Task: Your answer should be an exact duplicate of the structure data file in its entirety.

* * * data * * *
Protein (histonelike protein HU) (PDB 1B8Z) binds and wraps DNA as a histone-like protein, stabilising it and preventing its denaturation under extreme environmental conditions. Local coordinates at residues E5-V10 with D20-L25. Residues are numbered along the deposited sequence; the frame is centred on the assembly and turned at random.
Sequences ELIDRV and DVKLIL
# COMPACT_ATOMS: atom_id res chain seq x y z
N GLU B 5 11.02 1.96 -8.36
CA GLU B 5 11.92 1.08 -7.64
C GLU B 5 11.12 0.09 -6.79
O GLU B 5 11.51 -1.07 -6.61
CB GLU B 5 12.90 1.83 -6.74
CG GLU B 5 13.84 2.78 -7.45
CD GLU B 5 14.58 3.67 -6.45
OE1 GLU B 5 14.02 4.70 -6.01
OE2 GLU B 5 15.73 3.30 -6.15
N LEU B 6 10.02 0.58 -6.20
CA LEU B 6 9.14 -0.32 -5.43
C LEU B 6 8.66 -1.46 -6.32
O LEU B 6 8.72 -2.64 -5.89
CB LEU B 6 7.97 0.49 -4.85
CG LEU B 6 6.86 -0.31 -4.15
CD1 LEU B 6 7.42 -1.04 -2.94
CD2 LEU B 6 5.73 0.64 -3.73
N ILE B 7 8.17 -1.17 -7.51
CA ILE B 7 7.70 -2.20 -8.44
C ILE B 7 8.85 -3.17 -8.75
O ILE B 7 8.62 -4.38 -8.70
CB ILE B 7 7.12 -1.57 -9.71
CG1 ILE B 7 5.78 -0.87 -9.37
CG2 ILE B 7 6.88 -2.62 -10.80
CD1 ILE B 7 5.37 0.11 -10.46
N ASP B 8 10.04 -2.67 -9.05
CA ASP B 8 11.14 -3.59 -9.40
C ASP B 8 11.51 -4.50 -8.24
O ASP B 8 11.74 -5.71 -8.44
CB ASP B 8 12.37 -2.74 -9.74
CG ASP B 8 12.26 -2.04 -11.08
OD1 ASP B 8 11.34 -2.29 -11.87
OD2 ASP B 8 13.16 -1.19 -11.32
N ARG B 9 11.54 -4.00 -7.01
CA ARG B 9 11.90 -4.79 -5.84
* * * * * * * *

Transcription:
Protein (histonelike protein HU) (PDB 1B8Z) binds and wraps DNA as a histone-like protein, stabilising it and preventing its denaturation under extreme environmental conditions. Local coordinates at residues E5-V10 with D20-L25. Residues are numbered along the deposited sequence; the frame is centred on the assembly and turned at random.
Sequences ELIDRV and DVKLIL
# COMPACT_ATOMS: atom_id res chain seq x y z
N GLU B 5 11.02 1.96 -8.36
CA GLU B 5 11.92 1.08 -7.64
C GLU B 5 11.12 0.09 -6.79
O GLU B 5 11.51 -1.07 -6.61
CB GLU B 5 12.90 1.83 -6.74
CG GLU B 5 13.84 2.78 -7.45
CD GLU B 5 14.58 3.67 -6.45
OE1 GLU B 5 14.02 4.70 -6.01
OE2 GLU B 5 15.73 3.30 -6.15
N LEU B 6 10.02 0.58 -6.20
CA LEU B 6 9.14 -0.32 -5.43
C LEU B 6 8.66 -1.46 -6.32
O LEU B 6 8.72 -2.64 -5.89
CB LEU B 6 7.97 0.49 -4.85
CG LEU B 6 6.86 -0.31 -4.15
CD1 LEU B 6 7.42 -1.04 -2.94
CD2 LEU B 6 5.73 0.64 -3.73
N ILE B 7 8.17 -1.17 -7.51
CA ILE B 7 7.70 -2.20 -8.44
C ILE B 7 8.85 -3.17 -8.75
O ILE B 7 8.62 -4.38 -8.70
CB ILE B 7 7.12 -1.57 -9.71
CG1 ILE B 7 5.78 -0.87 -9.37
CG2 ILE B 7 6.88 -2.62 -10.80
CD1 ILE B 7 5.37 0.11 -10.46
N ASP B 8 10.04 -2.67 -9.05
CA ASP B 8 11.14 -3.59 -9.40
C ASP B 8 11.51 -4.50 -8.24
O ASP B 8 11.74 -5.71 -8.44
CB ASP B 8 12.37 -2.74 -9.74
CG ASP B 8 12.26 -2.04 -11.08
OD1 ASP B 8 11.34 -2.29 -11.87
OD2 ASP B 8 13.16 -1.19 -11.32
N ARG B 9 11.54 -4.00 -7.01
CA ARG B 9 11.90 -4.79 -5.84